Photos by C. Boys
I was interviewed by Joanne Mathis of Blogtalk Radio about photography and tips for taking better pictures (interview duration 30 minutes).
I was recently interviewed again by Joanne Mathis about glass prints, navigating my website and other stuff. This interview has a few ads at the beginning (interview duration 30 minutes).
I remember, as a child in British Columbia, spending many long wonderful summers with my grandmother in the small Kootenay town of Nakusp located on an expansive portion of the Columbia River known as the Upper Arrow Lake. In the late 1950's and early 1960's there still remained large pockets of virgin interior rain forest. These ancient trees were hundreds of feet tall and measured 6 to 10 feet in diameter at their base. The woodland caribou were abundant. Large stately cottonwood trees ringed the Arrow Lakes which rose and fell with the natural rhythm of the seasons. This was my playground and my classroom. My natural sense of curiosity was my teacher. My childhood experiences have had a lasting effect in focusing my attention on the natural landscape. Here the plants and animals are like old friends because of my familiarity with them. The forest is my neighbourhood.
At present, the essence of much of my work is in the search for the manifestation of the strong spiritual presence which pervades the land. For me, this quality is very strong when in the midst of the ancient giant forests. The aura and spiritual strength of these trees becomes almost overpowering. Visually, the spiritual qualities of trees such as the yellow cedar of Meares Island are subtle, but still manage to mesh with the image to produce a feeling of strength and wisdom. Other observers have their own interpretations based on their own experience. My images portray feelings and moods that are not readily translatable into words.
I have been cultivating the art of abstracting images from nature for over 20 years. My skills are largely self-taught through experimentation, discussions with other photographers and the continual reading of technical books on photographic methods that interest me. My photographic eye is uniquely my own without any particular mentor or teacher. My association with the Western Photographic Circle since 1987 has given me significant motivation in the pursuit of technical excellence in photographic art through a monthly peer review of prints.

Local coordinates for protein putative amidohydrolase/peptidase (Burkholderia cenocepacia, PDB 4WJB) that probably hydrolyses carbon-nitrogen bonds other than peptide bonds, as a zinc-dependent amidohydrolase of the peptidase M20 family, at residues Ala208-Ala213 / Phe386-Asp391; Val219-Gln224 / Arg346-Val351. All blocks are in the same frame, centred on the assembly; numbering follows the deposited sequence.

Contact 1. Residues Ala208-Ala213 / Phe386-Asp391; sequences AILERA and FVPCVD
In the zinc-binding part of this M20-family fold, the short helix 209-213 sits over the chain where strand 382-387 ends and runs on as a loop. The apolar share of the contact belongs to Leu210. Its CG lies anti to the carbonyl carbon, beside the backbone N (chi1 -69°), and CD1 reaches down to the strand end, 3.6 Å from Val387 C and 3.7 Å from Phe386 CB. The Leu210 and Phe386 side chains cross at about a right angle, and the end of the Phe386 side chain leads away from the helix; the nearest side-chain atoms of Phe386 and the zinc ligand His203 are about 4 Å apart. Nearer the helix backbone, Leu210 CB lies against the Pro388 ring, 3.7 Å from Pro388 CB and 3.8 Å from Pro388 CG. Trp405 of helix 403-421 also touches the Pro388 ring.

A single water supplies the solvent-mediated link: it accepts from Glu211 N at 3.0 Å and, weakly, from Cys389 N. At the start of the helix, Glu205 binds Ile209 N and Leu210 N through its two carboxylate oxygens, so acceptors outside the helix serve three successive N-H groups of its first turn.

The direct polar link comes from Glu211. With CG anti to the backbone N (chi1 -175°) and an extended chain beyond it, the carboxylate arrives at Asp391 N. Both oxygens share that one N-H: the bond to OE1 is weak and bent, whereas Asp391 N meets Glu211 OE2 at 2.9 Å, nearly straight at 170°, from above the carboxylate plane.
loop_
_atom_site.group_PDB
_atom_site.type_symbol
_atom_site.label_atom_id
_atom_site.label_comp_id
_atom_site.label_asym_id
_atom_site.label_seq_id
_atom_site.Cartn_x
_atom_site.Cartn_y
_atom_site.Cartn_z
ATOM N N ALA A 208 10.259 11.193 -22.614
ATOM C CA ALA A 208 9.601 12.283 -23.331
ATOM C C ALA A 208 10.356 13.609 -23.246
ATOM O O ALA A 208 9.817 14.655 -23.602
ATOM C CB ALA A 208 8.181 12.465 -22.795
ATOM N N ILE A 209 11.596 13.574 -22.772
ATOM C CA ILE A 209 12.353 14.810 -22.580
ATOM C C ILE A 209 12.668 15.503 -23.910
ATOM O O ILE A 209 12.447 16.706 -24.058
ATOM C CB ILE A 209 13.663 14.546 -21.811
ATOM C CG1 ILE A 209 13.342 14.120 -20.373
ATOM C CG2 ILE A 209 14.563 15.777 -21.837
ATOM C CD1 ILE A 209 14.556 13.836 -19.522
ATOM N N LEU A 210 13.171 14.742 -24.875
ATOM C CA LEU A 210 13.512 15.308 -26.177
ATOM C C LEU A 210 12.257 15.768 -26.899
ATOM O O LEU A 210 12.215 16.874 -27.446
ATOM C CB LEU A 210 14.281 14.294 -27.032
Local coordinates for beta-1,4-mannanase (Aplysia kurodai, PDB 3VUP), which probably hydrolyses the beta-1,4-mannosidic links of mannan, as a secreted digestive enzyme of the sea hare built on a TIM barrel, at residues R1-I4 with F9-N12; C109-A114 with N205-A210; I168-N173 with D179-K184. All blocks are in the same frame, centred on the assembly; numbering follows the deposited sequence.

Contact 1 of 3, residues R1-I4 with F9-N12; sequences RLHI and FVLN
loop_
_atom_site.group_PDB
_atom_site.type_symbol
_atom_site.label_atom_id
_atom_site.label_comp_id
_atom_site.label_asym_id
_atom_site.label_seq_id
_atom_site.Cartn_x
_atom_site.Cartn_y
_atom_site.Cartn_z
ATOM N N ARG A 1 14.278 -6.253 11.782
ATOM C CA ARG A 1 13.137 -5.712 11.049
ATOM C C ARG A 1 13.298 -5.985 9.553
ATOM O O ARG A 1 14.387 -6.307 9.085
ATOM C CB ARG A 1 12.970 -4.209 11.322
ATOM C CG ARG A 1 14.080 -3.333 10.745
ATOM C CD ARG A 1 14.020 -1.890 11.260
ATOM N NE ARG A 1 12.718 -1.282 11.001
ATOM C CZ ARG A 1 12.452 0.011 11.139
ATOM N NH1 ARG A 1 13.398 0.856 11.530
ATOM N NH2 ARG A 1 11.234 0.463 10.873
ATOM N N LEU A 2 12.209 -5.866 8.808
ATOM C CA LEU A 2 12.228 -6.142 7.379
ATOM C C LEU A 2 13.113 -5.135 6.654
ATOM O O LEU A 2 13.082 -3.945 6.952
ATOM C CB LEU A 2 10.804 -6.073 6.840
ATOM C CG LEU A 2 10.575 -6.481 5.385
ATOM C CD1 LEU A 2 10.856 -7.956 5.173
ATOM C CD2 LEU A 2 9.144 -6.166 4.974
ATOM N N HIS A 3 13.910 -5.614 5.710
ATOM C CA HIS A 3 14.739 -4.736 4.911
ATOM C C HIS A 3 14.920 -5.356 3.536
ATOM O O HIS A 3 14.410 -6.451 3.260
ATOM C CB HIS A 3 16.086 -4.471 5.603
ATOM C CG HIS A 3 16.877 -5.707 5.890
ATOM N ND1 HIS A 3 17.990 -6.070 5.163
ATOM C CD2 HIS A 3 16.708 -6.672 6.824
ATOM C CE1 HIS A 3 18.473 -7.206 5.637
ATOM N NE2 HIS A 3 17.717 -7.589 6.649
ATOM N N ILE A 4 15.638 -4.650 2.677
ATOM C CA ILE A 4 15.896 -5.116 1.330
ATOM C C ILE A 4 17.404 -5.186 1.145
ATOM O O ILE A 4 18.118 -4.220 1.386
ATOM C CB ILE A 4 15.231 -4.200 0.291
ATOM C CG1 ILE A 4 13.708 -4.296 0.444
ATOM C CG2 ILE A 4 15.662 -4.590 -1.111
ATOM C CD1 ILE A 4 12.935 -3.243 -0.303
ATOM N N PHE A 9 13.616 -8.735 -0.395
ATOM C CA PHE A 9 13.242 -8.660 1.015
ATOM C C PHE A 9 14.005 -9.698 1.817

My current equipment is a Phase One camera with the P65+ digital back (a 60.5 megapixel chip which yields a raw file size of 40 megabytes). The processed raw image becomes a 340 megabyte TIFF file with a direct image print size of 22" x 29". My motivation for acquiring this system was the phenomenal image quality and the ability to have both colour and black and white from the same image; a direct to digital format eliminated the need to scan film; the current generation of Schneider and selected Mamiya digital lenses could at least match the image resolution of the P65+ digital back. The lenses I use currently include the Schneider Kreuznach 80 mm, the 120 mm Mamiya 645 digital macro and the AF APO 300 mm Mamiya 645 digital lens. I also use a carbon fibre Gitzo tripod with a Kirk tripod head and a very useful Kirk L-bracket. All my pre-2010 images were taken with a medium format Pentax 6cm x 4.5cm which was an ideal size and weight for packing around with my wooden tripod and (heavy) Gitzo tripod head. I used 3 SMC Pentax-A lenses: a 200mm; 75 mm; and 120mm macro. My meter was a Soligor spotmeter with a UV filter. The film was Ilford Pan-F.